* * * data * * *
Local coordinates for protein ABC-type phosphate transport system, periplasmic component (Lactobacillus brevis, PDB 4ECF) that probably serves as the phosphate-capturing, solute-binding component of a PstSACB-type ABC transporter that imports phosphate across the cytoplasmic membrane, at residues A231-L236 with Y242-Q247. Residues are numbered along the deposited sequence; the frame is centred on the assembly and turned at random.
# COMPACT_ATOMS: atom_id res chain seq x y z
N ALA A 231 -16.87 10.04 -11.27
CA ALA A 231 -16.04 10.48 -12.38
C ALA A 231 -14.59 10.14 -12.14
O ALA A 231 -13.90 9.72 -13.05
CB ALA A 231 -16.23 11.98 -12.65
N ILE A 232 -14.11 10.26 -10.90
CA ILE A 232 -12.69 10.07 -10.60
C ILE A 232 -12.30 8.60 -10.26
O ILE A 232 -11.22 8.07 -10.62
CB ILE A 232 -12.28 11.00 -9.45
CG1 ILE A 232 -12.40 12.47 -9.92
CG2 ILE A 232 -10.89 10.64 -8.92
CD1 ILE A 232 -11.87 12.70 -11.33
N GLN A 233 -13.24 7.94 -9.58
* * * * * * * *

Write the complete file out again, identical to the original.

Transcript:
Local coordinates for protein ABC-type phosphate transport system, periplasmic component (Lactobacillus brevis, PDB 4ECF) that probably serves as the phosphate-capturing, solute-binding component of a PstSACB-type ABC transporter that imports phosphate across the cytoplasmic membrane, at residues A231-L236 with Y242-Q247. Residues are numbered along the deposited sequence; the frame is centred on the assembly and turned at random.
# COMPACT_ATOMS: atom_id res chain seq x y z
N ALA A 231 -16.87 10.04 -11.27
CA ALA A 231 -16.04 10.48 -12.38
C ALA A 231 -14.59 10.14 -12.14
O ALA A 231 -13.90 9.72 -13.05
CB ALA A 231 -16.23 11.98 -12.65
N ILE A 232 -14.11 10.26 -10.90
CA ILE A 232 -12.69 10.07 -10.60
C ILE A 232 -12.30 8.60 -10.26
O ILE A 232 -11.22 8.07 -10.62
CB ILE A 232 -12.28 11.00 -9.45
CG1 ILE A 232 -12.40 12.47 -9.92
CG2 ILE A 232 -10.89 10.64 -8.92
CD1 ILE A 232 -11.87 12.70 -11.33
N GLN A 233 -13.24 7.94 -9.58